I am 41 years old, married for more than 20 years, a mother of two teenagers and I work as an office manager. When I sit down to dinner, I lay my napkin in my lap and I chew with my mouth closed. I seldom use profanity, I never make rude gestures and I wear black to funerals.
Today I learned I am a barbarian.
I don't mind being a barbarian. Ms. Pratt, if you eat beef, pork or chicken, then you, too, are a barbarian. Do you wear a leather belt? Cutting off a piece of an animal and tying it around your waist is pretty barbaric.
Ms. Pratt, you state that we hunters march into the home of unprotected deer and ambush them. If you only knew how much more there is to it than that. The deer are protected by laws and by their own natural abilities.
For example, in the game management unit you sit in right now, 60 percent of the deer hunters came home empty-handed last year during the late hunt. How many beef cattle get away each year?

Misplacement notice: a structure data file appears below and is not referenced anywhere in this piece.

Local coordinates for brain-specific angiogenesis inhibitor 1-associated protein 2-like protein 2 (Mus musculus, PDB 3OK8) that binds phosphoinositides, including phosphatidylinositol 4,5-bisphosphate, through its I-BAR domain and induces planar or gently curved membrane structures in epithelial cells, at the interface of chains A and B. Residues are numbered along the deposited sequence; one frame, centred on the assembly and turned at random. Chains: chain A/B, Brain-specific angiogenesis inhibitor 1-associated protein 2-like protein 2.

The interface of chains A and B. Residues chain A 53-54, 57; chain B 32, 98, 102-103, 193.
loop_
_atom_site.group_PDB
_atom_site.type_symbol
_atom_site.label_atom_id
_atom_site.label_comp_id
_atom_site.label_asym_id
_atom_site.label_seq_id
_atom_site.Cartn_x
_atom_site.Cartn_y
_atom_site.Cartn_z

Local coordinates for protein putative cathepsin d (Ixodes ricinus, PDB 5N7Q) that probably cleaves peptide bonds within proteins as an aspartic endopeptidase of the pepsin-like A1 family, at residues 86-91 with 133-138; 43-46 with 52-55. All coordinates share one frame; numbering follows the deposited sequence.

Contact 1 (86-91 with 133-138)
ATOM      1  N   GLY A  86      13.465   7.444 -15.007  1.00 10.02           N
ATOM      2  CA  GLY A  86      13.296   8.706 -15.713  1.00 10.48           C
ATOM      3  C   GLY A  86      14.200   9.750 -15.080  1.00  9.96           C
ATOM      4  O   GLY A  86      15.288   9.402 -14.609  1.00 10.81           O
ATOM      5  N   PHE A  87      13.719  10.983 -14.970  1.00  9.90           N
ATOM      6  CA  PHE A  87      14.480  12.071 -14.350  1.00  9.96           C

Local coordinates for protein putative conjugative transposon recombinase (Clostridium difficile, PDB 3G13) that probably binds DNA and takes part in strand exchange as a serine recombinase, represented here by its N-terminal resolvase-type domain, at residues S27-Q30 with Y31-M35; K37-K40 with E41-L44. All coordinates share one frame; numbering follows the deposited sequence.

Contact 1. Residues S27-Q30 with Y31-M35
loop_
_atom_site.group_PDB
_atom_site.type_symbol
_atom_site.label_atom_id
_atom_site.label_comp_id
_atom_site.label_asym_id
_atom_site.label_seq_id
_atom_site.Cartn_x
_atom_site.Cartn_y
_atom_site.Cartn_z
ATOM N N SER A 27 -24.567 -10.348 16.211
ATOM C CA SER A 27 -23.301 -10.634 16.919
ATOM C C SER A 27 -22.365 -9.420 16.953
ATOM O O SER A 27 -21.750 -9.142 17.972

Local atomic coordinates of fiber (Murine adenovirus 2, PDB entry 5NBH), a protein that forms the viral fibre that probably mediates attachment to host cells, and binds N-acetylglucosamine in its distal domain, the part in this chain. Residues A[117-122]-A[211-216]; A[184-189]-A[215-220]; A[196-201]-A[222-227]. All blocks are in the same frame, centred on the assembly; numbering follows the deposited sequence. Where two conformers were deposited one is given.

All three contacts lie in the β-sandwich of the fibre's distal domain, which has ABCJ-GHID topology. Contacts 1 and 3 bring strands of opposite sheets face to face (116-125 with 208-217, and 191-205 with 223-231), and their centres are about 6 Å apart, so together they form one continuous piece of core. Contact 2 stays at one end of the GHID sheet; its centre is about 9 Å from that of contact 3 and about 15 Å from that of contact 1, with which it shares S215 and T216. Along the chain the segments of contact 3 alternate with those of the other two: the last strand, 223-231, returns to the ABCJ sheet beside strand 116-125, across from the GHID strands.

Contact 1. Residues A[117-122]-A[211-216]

We hunters work hard -- harder than you clearly can imagine. We practice with our weapons until we can harvest an animal as quickly and humanely as possible. We hike long distances over rough, rugged country when we hunt. It's a great time. There is great satisfaction in knowing that come what may, our families will eat.
Anything you work that hard for is a trophy, whether it's a blue ribbon for the apple pie you've been perfecting or a bowling trophy.
I am not going to try to tell you that all hunters are as ethical or humane as they can be. But then, you can't tell me that all of any group always does the right thing.
I can tell you that the barbarians you speak of are all around you. We might be your doctor, your dentist, pastor of your church or your manicurist.
Ms. Pratt seems to have a picture in her head of a momma, a poppa and a baby deer, standing in the forest, nuzzling each other. The poppa deer services the momma about this time of year, and then leaves to find another momma to service. He doesn't have anything to do with her or her baby. If you look closely, I guess that's pretty barbaric, too.
Trish Iles, Payson